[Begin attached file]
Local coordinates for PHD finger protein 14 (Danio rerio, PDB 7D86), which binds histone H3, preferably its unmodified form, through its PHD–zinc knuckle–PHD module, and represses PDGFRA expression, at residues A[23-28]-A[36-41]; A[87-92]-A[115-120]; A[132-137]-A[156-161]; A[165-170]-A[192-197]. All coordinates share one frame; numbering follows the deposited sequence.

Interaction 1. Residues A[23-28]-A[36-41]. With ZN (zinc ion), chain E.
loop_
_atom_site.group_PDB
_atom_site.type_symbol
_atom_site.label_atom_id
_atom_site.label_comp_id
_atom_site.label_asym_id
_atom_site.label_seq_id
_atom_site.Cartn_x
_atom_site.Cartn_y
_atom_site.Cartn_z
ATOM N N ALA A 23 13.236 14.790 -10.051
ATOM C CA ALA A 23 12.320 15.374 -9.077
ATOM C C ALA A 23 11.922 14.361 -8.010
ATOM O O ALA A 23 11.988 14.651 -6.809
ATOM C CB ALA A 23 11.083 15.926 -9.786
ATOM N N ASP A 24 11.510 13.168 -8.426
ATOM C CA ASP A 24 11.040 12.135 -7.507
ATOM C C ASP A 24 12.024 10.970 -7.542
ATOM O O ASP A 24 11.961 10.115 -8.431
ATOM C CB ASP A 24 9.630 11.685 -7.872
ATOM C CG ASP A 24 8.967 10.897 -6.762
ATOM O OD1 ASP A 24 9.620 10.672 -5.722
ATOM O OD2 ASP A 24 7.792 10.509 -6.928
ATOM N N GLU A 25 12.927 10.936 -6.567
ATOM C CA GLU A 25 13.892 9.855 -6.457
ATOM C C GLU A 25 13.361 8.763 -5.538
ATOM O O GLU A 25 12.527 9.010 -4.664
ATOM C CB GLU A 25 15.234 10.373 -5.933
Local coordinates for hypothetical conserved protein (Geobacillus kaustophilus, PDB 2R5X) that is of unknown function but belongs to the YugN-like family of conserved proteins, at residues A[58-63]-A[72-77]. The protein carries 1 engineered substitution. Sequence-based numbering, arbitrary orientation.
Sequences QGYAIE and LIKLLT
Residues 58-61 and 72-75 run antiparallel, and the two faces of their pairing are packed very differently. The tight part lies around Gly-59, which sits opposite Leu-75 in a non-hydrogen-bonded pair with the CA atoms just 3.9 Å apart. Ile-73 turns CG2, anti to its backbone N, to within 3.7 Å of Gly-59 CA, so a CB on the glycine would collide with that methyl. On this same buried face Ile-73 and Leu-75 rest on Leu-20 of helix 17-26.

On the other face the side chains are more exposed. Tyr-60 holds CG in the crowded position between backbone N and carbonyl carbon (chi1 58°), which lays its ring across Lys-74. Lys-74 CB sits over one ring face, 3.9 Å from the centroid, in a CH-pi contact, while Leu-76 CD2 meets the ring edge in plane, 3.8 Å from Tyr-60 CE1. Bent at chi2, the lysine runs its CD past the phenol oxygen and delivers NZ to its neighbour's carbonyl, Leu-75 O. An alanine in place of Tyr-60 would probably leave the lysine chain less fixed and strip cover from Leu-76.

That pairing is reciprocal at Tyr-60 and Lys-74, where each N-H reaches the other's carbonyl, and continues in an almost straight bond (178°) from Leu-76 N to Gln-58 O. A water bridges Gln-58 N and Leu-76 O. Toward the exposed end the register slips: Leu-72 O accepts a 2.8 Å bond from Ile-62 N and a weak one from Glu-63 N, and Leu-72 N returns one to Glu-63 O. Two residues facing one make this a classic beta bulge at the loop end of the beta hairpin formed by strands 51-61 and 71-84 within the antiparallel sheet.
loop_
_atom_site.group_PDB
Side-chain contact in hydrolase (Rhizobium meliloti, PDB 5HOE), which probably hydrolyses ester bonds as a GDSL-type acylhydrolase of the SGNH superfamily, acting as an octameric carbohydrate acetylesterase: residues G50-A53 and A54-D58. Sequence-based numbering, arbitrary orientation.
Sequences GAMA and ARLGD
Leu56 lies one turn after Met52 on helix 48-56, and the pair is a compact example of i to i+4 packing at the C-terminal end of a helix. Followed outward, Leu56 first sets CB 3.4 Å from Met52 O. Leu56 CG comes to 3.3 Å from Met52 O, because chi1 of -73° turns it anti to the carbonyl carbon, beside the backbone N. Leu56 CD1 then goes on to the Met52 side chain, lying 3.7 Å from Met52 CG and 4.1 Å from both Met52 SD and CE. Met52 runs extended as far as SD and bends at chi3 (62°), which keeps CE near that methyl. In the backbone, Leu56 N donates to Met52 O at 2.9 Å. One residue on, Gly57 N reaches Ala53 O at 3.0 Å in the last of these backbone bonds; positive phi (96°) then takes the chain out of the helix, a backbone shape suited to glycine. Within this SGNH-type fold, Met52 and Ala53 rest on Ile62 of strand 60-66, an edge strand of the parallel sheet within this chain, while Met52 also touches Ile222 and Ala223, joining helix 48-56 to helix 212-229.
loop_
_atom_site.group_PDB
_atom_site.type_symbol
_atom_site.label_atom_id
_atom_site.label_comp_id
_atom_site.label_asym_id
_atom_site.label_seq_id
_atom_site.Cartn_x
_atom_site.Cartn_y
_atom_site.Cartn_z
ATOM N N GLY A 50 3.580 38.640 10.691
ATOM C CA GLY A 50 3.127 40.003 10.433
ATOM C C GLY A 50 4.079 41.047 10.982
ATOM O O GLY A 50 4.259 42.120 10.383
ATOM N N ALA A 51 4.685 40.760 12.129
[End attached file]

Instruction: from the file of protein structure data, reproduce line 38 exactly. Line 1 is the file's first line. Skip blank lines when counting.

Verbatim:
Side-chain contact in hydrolase (Rhizobium meliloti, PDB 5HOE), which probably hydrolyses ester bonds as a GDSL-type acylhydrolase of the SGNH superfamily, acting as an octameric carbohydrate acetylesterase: residues G50-A53 and A54-D58. Sequence-based numbering, arbitrary orientation.